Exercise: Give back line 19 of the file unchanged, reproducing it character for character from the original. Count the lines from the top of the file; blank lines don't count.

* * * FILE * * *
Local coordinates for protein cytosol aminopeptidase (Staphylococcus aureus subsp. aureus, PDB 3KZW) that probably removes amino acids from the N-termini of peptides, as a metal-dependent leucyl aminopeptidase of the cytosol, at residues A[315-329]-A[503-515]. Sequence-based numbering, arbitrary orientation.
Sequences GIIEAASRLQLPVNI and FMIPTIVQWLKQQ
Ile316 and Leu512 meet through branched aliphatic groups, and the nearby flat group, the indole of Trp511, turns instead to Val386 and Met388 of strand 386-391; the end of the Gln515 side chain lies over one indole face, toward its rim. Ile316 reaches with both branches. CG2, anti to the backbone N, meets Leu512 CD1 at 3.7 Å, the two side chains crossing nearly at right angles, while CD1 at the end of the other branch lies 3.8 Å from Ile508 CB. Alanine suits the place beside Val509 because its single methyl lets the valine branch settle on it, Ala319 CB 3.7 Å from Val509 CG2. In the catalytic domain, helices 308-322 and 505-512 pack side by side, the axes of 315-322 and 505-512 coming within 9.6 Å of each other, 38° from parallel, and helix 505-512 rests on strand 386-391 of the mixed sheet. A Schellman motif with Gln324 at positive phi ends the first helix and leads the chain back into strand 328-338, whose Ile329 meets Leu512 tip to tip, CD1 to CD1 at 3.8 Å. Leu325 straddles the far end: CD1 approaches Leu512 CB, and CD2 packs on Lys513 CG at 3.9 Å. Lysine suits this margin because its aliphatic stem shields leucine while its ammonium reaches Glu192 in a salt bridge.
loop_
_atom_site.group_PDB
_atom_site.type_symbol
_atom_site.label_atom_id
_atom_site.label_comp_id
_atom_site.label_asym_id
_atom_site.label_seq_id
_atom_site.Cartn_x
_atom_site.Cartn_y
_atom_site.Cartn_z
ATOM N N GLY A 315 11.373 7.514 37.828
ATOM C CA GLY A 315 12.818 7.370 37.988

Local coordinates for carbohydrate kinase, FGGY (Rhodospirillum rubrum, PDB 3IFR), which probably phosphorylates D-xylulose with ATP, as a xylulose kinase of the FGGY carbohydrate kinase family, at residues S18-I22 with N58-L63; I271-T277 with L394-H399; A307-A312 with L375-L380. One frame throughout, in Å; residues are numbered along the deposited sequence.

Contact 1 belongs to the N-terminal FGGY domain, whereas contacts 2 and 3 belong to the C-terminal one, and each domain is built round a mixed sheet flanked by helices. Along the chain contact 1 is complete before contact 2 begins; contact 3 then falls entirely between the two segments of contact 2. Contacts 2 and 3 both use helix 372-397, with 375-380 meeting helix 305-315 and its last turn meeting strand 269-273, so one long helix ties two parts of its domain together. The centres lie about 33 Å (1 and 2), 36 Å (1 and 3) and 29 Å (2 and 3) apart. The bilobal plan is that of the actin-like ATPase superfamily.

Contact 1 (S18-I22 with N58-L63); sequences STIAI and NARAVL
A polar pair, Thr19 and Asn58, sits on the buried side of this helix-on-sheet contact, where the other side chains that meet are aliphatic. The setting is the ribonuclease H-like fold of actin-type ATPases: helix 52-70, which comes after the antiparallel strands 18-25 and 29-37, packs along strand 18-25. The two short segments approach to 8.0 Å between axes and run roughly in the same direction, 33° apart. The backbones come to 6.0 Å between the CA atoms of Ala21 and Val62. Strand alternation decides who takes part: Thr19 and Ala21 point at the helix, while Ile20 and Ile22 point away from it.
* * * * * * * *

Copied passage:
A polar pair, Thr19 and Asn58, sits on the buried side of this helix-on-sheet contact, where the other side chains that meet are aliphatic. The setting is the ribonuclease H-like fold of actin-type ATPases: helix 52-70, which comes after the antiparallel strands 18-25 and 29-37, packs along strand 18-25. The two short segments approach to 8.0 Å between axes and run roughly in the same direction, 33° apart. The backbones come to 6.0 Å between the CA atoms of Ala21 and Val62. Strand alternation decides who takes part: Thr19 and Ala21 point at the helix, while Ile20 and Ile22 point away from it.